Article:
2013-01-01

75

Use of 18 F-FDG-PET in the diagnosis of endoprosthetic loosening of knee and hip implants  

Microsoft Academic Search

Introduction  To diagnose septic and aseptic loosening 18-fluorodeoxyglucose positron emission tomography (18F-FDG-PET) has been described with good results for hip arthroplasties. The purpose of the present study was to examine whether\\u000a there is a difference of feasibility in detecting loosening of hip versus knee prostheses by use of 18F-FDG-PET.\\u000a \\u000a \\u000a \\u000a \\u000a Patients  Thirty-two patients with lower limb arthroplasty complaints (74 components) were studied preoperatively

Susanne Mayer-Wagner; Wolfgang Mayer; Sonja Maegerlein; Rainer Linke; Volkmar Jansson; Peter E. Müller

2010-01-01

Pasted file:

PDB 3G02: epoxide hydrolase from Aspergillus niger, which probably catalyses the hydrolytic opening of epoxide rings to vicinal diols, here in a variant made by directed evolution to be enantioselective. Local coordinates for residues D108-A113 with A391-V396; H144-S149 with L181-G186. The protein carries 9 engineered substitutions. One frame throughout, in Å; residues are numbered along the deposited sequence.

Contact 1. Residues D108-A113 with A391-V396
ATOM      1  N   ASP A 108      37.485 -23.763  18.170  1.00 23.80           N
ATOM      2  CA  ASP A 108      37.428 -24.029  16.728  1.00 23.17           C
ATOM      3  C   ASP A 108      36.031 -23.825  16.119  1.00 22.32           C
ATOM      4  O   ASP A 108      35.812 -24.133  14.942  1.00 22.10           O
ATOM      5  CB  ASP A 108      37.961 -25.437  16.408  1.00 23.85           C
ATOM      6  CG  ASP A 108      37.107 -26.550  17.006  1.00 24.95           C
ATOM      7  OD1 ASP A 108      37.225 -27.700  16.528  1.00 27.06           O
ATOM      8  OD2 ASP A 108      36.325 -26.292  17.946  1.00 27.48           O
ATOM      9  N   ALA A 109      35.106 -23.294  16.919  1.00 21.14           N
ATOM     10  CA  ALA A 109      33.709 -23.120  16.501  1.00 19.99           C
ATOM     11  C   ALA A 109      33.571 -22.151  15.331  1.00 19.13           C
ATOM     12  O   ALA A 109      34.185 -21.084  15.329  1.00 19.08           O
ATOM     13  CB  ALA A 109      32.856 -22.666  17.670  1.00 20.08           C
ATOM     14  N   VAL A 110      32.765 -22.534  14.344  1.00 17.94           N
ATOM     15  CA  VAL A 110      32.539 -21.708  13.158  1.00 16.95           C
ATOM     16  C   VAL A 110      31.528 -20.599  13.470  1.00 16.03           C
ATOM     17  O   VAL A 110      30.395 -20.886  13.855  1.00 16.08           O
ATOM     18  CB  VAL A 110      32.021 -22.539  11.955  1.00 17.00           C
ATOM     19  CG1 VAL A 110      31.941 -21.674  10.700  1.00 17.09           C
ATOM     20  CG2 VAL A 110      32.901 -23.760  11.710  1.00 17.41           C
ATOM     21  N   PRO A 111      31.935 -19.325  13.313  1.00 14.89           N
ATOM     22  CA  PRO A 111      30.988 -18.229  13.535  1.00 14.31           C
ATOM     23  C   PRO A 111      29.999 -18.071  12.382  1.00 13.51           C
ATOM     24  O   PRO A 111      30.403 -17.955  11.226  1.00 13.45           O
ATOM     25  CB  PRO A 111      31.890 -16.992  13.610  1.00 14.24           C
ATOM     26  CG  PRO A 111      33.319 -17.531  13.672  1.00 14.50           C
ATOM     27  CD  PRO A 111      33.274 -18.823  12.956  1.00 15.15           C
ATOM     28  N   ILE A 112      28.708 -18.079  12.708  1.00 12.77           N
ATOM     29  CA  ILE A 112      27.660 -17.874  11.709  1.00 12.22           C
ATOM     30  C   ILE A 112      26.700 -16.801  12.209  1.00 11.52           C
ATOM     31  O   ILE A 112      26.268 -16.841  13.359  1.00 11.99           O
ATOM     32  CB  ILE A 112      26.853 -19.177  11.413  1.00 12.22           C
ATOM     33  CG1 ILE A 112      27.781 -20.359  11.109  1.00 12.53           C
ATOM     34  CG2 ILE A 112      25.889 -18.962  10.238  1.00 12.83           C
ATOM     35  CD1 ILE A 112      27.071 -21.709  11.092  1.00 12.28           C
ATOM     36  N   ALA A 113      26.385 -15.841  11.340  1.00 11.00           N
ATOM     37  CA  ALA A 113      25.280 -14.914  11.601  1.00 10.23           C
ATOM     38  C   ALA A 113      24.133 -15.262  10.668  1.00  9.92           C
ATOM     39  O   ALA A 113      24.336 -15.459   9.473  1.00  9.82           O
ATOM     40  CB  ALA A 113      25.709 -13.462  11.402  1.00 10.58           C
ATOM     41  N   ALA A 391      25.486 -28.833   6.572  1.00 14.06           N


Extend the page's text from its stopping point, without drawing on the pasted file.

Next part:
76

The reliability of a scoring system for corrosion and fretting, and its relationship to material loss of tapered, modular junctions of retrieved hip implants.  

PubMed

It has been suggested that corrosion and fretting at the tapered, modular junctions of hip arthroplasties may contribute to implant failure. In this study the reliability of a commonly used peer-reviewed scoring system for visual assessment of corrosion and fretting at these junctions was evaluated. Volumetric material loss at the tapered head surface was measured and associations with the visual scores were investigated. We found that the inter-observer reproducibility and single-observer repeatability of the corrosion scores were substantial using Cohen's weighted Kappa statistic (k = 0.64-0.71). The reproducibility and repeatability of the fretting scores however were slight to fair (k = 0.18-0.31). Taper corrosion scores were significantly and moderately correlated with the volume of material loss measured (Spearman's r = 0.59; P < 0.001). We recommend the continued use of this scoring system but it should not be a substitute for measurement of material loss. PMID:24411082